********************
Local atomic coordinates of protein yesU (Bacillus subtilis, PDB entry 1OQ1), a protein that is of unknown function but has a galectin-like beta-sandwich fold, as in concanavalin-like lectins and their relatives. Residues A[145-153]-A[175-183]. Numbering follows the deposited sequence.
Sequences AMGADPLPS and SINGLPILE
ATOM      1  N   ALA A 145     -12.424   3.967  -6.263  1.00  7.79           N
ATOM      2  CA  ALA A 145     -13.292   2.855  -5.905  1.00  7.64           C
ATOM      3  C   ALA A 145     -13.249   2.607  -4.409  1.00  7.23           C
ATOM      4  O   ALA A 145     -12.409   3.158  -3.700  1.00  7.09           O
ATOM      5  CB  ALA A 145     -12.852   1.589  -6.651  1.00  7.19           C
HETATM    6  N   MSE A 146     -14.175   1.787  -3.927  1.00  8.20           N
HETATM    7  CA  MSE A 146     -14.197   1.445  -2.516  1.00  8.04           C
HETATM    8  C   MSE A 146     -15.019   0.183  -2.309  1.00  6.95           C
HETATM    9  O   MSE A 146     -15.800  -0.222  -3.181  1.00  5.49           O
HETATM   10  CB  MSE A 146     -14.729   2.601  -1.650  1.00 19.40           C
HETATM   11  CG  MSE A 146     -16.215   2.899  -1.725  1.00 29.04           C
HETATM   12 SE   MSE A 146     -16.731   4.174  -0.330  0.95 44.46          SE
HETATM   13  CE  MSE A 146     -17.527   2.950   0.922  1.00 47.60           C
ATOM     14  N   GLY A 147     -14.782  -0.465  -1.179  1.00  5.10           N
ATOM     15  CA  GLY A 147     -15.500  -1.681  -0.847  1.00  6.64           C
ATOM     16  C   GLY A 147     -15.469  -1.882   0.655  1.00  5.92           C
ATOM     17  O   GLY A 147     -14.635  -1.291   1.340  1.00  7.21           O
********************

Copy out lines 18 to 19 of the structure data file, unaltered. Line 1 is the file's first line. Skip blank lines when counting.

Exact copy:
ATOM     16  C   GLY A 147     -15.469  -1.882   0.655  1.00  5.92           C
ATOM     17  O   GLY A 147     -14.635  -1.291   1.340  1.00  7.21           O